Which was generally nasty and painful, and often fatal.

    However, Toad is fairly confident both were wrong about The Soul. (Which can’t move things.)
    But we won’t go into that.
    And Gassendi was right about atoms. They do exist.

  9. Pastorious says:

    Just to confirm your suspicion that Gassy was “very much influenced…by Epicurus”, it says in the article that “he was best known as a champion of Epicurus, whose philosophy he developed…”.

  10. Pastorious says:

    Just for clarity, J.

    In the article, Peter King refers to “an atomistic view of the world” and you refer in your post to “the still emerging atomic theory”. Are you actually talking about the same thing?

  11. JabbaPapa says:

    You say, according to and quoting Gassy , “I think therefore I am” is no more meaningful than “I take two sugars in my tea” etc. This cannot be a quote from Gassy, as tea and sugar were not around for him to taste

    Well spotted !!!

    Have a Gold Star for your report book …

    It was a modernising periphrase — he actually used “I go for a stroll, therefore I am”.

  12. JabbaPapa says:

    Incidentally, a much better translation of “I think therefore I am” is “I am thinking, therefore I am”.

    errrrrmmmm …. NOPE. (trust me, I’ve studied the values of the French verbal moods and tenses in EXCRUCIATING detail at the Sorbonne … )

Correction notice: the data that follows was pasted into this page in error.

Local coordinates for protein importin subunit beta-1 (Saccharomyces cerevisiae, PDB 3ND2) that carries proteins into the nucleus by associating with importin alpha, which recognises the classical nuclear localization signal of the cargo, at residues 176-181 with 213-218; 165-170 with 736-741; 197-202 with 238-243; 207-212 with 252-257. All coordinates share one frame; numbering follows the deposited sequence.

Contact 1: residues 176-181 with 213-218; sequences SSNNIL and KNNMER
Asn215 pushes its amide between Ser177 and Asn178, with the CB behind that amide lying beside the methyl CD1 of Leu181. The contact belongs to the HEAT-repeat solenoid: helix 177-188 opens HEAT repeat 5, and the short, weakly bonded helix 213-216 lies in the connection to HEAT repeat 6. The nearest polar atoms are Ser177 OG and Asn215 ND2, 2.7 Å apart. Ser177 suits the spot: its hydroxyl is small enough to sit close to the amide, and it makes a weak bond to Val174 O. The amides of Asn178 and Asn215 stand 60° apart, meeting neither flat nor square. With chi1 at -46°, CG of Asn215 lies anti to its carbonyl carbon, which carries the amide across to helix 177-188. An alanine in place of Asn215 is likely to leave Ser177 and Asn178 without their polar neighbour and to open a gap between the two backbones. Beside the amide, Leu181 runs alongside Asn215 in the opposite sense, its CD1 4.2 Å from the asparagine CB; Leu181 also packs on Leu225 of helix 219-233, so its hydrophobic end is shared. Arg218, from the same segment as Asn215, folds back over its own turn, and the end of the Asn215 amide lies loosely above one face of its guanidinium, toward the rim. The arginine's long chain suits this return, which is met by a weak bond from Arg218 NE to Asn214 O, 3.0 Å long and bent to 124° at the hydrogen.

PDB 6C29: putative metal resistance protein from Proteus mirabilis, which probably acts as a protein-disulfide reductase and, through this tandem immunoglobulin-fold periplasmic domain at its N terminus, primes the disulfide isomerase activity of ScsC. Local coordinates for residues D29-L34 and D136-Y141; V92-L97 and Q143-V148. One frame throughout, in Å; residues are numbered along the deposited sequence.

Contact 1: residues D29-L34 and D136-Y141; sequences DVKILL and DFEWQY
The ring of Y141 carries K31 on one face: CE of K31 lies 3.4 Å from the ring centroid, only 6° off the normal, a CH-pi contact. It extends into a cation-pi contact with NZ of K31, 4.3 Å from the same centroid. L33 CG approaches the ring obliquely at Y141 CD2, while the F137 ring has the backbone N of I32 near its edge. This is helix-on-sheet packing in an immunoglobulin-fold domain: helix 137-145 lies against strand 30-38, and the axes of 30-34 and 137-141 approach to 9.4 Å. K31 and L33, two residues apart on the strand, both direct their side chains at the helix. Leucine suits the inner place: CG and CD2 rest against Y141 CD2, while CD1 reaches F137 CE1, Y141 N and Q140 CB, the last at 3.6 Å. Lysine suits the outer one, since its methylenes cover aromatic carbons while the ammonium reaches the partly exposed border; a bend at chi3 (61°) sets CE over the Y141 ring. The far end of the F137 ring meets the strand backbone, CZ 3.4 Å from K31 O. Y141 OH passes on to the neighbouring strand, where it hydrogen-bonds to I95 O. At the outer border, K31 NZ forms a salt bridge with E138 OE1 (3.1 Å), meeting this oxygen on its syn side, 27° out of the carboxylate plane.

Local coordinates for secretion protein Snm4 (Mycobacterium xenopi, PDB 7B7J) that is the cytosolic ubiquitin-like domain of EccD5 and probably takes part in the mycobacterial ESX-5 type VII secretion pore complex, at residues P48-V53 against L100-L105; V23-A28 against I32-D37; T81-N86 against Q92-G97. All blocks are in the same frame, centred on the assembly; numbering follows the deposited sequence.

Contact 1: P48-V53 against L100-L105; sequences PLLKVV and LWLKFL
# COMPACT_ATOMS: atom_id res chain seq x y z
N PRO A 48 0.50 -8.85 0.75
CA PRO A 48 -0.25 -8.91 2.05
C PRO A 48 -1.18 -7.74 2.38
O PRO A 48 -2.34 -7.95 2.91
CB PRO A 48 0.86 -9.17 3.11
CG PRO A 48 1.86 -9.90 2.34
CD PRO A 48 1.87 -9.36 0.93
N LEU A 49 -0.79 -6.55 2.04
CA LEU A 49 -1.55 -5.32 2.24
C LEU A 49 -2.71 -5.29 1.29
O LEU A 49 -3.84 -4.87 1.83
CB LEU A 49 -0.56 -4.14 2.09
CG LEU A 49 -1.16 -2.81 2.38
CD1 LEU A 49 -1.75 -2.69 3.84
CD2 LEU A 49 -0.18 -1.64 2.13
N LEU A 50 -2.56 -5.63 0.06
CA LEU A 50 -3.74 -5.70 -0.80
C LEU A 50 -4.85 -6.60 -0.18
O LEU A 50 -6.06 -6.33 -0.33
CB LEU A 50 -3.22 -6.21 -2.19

13. Jerry says:

    I’ve studied the values of the French verbal moods and tenses in EXCRUCIATING detail at the Sorbonne …
    :-) There should be a “Jabba quote of the day calendar”, these lines would be great for society dinner parties. Delivered loudly whilst spilling ones drink of course

  14. Pastorious says:

    My book runneth over with Gold Stars. But thanks, Teech. :) “I spot, therefore I am.”

    And my question of 12.18? Some confusion between ‘atomic’ and ‘atomist’ perhaps? And you’re not the only one, as John Lennon assured us.:)

    Another Gold Star?

  15. Pastorious says:

    GASP! Excuse me Jabba, I was quite overcome.

    You said you used a “modernising” epiphrase! GULP! They know where you live…..!!! :)

  16. JabbaPapa says:

    Toad : Toad suspects, nothing more at this stage, that Gassendi was very much influenced by the moral conceptions of Epicurius, derived from the ideas (how could he not be?) – but was shrewd enough not to admit it.

    No, not really — because among his various qualities, Gassendi was a great optimist and believer in human nature and good cheer, so that the excesses of Epicurus and those of the later far more hedonistic Epicurians (up to present day) did not belong to his nature, neither as a man nor as a philosopher.

  17. Pastorious says:

    :)

  18. Pastorious says:

    Jabba, you say you studied the “values of the French verbal moods and tenses” etc.
    But Jabba, Descartes wrote his famous dictum in Latin. Cogito ergo sum. You will agree.

    So you were wasting your time, a teeny bit perhaps, studying French verbs at the Sorbonne. It was of little help here.

    You see, the Present Continuous ‘I am thinking’ is a better translation than ‘I think’, which suggests that you think briefly and stop.The Present Continuous shows that I think (and continue to think) therefore I am(and continue to be).

    Think about it? Continuously? :)